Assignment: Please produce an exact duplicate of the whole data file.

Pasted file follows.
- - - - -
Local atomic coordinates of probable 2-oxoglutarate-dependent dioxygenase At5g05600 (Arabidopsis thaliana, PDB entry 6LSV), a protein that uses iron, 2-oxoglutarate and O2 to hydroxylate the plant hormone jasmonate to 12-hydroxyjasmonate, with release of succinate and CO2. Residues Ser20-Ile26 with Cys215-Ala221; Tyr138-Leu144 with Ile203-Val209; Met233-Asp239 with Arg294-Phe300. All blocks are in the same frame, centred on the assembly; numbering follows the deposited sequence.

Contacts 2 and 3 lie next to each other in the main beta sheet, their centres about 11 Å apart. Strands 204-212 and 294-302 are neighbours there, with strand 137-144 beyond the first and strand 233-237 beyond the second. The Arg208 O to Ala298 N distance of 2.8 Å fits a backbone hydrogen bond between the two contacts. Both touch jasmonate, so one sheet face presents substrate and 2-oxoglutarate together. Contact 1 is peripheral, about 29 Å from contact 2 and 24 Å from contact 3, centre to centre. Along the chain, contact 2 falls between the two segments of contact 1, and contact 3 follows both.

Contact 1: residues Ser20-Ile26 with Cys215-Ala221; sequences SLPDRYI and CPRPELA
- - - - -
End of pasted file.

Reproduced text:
Local atomic coordinates of probable 2-oxoglutarate-dependent dioxygenase At5g05600 (Arabidopsis thaliana, PDB entry 6LSV), a protein that uses iron, 2-oxoglutarate and O2 to hydroxylate the plant hormone jasmonate to 12-hydroxyjasmonate, with release of succinate and CO2. Residues Ser20-Ile26 with Cys215-Ala221; Tyr138-Leu144 with Ile203-Val209; Met233-Asp239 with Arg294-Phe300. All blocks are in the same frame, centred on the assembly; numbering follows the deposited sequence.

Contacts 2 and 3 lie next to each other in the main beta sheet, their centres about 11 Å apart. Strands 204-212 and 294-302 are neighbours there, with strand 137-144 beyond the first and strand 233-237 beyond the second. The Arg208 O to Ala298 N distance of 2.8 Å fits a backbone hydrogen bond between the two contacts. Both touch jasmonate, so one sheet face presents substrate and 2-oxoglutarate together. Contact 1 is peripheral, about 29 Å from contact 2 and 24 Å from contact 3, centre to centre. Along the chain, contact 2 falls between the two segments of contact 1, and contact 3 follows both.

Contact 1: residues Ser20-Ile26 with Cys215-Ala221; sequences SLPDRYI and CPRPELA